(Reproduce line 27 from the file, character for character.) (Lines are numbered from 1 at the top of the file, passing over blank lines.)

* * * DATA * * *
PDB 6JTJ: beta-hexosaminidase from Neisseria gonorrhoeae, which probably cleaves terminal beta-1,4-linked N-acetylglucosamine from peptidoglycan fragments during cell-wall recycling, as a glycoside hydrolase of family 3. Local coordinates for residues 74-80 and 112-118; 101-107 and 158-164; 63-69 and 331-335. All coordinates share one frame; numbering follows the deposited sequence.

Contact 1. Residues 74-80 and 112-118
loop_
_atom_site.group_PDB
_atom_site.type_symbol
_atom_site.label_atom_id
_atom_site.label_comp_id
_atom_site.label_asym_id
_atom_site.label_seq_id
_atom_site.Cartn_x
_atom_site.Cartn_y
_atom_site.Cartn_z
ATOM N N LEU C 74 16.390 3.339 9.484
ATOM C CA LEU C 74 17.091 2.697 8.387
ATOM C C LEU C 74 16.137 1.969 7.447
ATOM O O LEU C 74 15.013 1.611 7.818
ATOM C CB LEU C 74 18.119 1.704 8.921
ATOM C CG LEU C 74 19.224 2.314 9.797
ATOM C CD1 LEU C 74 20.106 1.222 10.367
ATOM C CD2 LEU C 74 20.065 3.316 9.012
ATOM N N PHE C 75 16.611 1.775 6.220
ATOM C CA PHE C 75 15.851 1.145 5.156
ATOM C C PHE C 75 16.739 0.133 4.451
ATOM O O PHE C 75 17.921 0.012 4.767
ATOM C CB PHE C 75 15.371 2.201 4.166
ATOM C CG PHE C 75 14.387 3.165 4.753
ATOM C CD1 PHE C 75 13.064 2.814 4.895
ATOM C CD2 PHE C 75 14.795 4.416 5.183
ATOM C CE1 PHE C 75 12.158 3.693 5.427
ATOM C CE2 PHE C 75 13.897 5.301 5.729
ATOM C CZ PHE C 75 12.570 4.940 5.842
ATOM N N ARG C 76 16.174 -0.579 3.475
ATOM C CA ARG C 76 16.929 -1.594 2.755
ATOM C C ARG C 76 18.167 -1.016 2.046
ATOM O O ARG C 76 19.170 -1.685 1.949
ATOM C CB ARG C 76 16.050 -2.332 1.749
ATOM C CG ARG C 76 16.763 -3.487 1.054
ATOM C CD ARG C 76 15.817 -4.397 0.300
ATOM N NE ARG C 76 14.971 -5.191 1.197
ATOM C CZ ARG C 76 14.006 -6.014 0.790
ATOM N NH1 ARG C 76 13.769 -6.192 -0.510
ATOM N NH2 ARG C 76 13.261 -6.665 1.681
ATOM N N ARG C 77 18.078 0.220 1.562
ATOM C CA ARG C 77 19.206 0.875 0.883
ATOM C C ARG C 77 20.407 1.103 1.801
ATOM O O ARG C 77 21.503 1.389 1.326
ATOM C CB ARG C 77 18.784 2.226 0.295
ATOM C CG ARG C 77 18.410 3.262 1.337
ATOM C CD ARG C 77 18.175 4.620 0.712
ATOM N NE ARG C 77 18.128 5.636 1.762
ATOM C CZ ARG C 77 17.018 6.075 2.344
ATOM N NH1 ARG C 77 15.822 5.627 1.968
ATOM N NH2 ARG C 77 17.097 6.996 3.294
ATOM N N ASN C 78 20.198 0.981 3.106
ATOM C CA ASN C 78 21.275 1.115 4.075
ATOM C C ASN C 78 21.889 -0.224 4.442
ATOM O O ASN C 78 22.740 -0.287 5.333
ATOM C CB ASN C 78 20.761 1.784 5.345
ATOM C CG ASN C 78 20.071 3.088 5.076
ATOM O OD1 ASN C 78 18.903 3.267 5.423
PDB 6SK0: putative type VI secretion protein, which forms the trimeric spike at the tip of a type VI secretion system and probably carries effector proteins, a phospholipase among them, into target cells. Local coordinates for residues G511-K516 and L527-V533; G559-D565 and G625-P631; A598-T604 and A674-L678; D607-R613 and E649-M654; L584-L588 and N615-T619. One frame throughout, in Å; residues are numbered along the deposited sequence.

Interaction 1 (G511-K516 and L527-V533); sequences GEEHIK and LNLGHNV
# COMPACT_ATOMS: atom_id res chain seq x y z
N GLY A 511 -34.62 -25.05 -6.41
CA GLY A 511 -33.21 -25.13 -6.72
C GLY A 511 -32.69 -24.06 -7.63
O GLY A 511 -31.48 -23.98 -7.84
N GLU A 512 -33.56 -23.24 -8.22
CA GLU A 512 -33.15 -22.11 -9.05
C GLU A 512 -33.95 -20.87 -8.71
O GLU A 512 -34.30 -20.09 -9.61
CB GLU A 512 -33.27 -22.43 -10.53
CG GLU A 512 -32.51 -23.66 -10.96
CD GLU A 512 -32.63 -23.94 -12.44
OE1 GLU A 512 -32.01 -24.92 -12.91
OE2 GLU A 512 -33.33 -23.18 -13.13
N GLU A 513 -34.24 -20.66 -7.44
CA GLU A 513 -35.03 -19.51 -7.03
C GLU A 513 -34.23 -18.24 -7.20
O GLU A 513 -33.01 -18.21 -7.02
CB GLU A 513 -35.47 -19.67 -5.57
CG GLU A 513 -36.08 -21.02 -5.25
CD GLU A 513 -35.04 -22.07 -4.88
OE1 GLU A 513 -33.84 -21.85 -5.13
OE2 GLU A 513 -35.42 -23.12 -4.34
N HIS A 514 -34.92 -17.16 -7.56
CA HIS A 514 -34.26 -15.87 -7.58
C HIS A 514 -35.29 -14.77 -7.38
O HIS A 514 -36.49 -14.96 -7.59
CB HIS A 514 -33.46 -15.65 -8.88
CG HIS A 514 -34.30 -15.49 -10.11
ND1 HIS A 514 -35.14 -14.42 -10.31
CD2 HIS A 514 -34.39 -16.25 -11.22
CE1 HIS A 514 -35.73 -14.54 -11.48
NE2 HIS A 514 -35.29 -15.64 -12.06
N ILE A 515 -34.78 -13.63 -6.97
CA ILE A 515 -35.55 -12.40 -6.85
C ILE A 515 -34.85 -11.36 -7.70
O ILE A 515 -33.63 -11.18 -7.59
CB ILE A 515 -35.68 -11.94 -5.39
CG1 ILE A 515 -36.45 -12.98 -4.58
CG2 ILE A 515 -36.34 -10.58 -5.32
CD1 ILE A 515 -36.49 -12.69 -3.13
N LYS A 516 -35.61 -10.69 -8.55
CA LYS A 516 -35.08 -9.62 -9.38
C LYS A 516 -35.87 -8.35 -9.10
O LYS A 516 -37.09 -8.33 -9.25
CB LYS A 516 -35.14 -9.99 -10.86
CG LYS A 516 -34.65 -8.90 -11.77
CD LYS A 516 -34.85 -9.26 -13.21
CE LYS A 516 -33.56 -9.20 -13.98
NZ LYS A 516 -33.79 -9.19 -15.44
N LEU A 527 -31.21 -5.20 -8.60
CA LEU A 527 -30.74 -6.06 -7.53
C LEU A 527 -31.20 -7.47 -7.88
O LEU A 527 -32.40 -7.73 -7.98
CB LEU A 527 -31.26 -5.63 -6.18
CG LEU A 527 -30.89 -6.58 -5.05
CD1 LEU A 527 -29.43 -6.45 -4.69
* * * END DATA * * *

ATOM C CD1 PHE C 75 13.064 2.814 4.895